Death Note Cast & Director Talk Changes from Manga

We chat with Adam Wingard, Nat Wolff, and Margaret Qualley about how Netflix's Death Note reimagines a familiar story for manga fans.

With over 30 million copies in print circulation, an anime series, four Japanese films, video games, off-shoot novels, and even a musical under its belt, the Japanese manga phenomena that is Death Note is still finding its way to new audiences every day.  The newest iteration comes in the form of a Netflix original film that is now streaming.

Directed by Adam Wingard (You’re Next, Blair Witch, and the upcoming Godzilla vs. Kong), and starring Nat Wolff (Paper Towns), Margaret Qualley (The Nice Guys), Lakeith Stanfield (Atlanta), and the voice of Willem Dafoe, the film follows Light Turner as he gains possession of a powerful book that allows him to bring death upon anyone. He must merely write the intended target’s name in the notebook while imagining the person’s face as he does so.  The book of course, comes with a powerful God of Death, Ryuk, who makes sure every name light writes down, meets their proper demise.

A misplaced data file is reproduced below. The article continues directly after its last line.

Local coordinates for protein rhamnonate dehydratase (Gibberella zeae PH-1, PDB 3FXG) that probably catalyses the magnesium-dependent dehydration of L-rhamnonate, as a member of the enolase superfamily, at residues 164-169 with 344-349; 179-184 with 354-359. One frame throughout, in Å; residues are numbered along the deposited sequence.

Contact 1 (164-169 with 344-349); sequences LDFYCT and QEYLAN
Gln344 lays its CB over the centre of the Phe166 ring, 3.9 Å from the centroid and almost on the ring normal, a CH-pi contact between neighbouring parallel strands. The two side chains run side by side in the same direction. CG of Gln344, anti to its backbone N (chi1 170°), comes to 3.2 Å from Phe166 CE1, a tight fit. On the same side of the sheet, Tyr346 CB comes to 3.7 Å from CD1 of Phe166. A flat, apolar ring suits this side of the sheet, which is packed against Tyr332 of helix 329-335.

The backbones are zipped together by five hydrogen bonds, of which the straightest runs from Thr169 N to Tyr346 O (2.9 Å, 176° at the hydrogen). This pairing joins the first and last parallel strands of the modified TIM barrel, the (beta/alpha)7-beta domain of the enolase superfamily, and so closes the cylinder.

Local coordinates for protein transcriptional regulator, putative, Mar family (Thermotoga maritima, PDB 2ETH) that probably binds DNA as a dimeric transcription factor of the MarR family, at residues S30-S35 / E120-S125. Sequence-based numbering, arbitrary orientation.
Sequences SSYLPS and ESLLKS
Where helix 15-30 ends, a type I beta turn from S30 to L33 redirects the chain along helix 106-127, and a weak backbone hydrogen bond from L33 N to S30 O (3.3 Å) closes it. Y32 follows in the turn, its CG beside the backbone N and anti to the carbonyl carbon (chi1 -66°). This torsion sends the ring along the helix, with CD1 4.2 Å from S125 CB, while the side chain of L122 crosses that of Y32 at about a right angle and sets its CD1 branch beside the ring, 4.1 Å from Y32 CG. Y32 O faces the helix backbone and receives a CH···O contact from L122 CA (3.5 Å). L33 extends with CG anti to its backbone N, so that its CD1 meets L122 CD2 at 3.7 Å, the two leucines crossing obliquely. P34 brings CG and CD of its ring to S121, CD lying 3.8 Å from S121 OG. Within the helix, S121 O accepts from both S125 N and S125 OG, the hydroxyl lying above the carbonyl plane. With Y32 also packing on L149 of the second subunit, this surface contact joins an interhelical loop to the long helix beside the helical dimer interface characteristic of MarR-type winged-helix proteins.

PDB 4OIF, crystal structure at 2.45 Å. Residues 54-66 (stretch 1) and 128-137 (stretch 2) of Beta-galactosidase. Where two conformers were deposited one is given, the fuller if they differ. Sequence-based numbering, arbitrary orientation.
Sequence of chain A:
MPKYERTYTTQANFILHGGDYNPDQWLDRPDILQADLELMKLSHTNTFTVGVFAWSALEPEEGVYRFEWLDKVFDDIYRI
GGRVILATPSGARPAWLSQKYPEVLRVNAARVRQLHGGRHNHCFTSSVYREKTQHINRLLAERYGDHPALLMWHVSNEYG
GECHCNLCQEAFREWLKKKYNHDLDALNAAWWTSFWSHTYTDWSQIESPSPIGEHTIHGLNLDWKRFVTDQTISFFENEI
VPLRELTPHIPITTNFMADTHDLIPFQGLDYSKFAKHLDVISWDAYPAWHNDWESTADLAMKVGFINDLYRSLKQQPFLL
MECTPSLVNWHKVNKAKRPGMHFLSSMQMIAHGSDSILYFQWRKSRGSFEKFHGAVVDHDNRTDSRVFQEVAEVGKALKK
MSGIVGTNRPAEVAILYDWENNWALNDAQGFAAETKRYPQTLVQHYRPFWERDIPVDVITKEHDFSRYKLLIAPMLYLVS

Once Light grasps what the book can do for him, he and his new love Mia begin creating their own religion by killing off the most wanted criminals in the world, all under the guise that a powerful deity named “Kira.”

And yet, there is one man out there who knows Kira is just a lie and is determined to find out who is behind these killings; the ultra-secretive, sugar addicted super-sleuth who goes only by the name “L.”

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While the main story is intact in this Netflix version of Death Note, there are a lot of different takes and fresh ideas being explored in the film. Light is still a misguided megalomaniac, but this time around he appears a little more controlled and subdued compared to his manga/anime variation.  Mia is also a completely new character to the saga, not appearing before in any real form in the past.

We sat down with the director and stars of the film to discuss what it takes to bring this type of heralded work to a different audience, and the difference between their version and the works that came before it.